A scribe may be used for the NAPLAN writing test to assist a student with disability, provided that the student meets the criteria set out in the protocols. Schools must obtain permission from the test administration authority to use a scribe. Scribes must meet requirements set out in the protocols, including that they have experience working as a scribe, be officially and regularly engaged by a school, and be aware of, and abide by, the NAPLAN scribe rules.
NAPLAN support person
A NAPLAN support person can be used for the NAPLAN reading, conventions of language and numeracy tests. A NAPLAN support person is not allowed for the writing test because a scribe is the appropriate equivalent adjustment for the writing test.
A NAPLAN support person is officially engaged by a school and can undertake certain tasks indicated by a student, replicating the support a student receives as part of their personalised learning plan/NCCD adjustments. A NAPLAN support person can be a teacher, or another appropriate person engaged by a school. Ideally, they should be someone who supports the student in their regular classroom activities. A NAPLAN support person cannot be a person with responsibility for administering the NAPLAN test, a parent of a student, or another student.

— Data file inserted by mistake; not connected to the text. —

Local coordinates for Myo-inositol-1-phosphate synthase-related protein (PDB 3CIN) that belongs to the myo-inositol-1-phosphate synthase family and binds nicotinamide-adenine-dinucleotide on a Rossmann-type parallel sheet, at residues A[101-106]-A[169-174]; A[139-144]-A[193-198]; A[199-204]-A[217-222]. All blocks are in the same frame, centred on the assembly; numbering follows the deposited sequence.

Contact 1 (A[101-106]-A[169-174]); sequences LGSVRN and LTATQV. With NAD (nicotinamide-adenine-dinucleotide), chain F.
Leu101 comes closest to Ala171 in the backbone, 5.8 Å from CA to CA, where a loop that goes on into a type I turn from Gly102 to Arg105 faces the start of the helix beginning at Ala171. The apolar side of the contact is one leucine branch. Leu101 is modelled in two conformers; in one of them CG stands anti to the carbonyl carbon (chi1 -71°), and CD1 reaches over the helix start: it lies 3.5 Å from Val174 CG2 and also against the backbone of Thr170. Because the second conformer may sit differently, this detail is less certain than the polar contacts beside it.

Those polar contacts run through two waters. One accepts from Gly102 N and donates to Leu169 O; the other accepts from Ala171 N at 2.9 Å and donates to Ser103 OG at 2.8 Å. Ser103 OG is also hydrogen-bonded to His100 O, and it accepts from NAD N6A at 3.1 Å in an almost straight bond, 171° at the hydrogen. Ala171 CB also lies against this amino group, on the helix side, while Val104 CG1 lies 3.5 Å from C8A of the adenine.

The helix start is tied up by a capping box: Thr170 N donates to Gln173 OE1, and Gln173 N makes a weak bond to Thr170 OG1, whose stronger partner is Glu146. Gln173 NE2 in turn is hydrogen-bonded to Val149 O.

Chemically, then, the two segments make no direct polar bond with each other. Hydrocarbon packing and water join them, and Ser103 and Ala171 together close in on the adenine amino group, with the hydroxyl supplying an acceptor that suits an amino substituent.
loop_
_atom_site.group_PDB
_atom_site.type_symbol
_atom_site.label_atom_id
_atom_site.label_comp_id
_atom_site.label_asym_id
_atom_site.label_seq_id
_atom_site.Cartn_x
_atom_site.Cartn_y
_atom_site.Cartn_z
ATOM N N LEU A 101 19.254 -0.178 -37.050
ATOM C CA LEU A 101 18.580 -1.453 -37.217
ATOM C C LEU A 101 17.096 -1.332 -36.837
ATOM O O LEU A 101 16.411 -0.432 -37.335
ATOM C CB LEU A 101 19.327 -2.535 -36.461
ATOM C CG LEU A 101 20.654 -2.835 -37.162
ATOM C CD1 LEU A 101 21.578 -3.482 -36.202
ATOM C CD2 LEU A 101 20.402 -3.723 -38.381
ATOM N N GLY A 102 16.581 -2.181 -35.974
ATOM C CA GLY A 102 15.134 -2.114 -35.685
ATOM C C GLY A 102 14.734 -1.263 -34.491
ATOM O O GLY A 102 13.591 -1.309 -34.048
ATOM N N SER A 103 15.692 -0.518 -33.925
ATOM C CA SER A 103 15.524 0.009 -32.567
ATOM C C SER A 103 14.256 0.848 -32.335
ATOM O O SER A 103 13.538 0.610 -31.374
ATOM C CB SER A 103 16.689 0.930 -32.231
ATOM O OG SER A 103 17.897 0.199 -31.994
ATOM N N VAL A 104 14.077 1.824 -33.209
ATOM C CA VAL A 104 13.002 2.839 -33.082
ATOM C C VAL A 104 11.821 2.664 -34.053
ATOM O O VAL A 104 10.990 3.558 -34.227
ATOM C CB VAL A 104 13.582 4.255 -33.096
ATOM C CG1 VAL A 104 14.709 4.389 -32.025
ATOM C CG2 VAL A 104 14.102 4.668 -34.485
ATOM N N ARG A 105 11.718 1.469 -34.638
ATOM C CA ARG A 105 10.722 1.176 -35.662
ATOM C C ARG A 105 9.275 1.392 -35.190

Some support that is used in classroom learning and assessment is not appropriate in the NAPLAN assessment setting. If some methods students use in their classroom-based assessment are not permitted in the NAPLAN assessment setting, adequate time and support should be provided to these students to enable them to adjust to the NAPLAN assessment conditions accordingly.
The protocols specify which parts of a test a NAPLAN support person can read aloud to students.
Depending on circumstances and to minimise disruption to other students, some students may require separate supervision during the tests, or have consideration given to their seating position.
Reading to students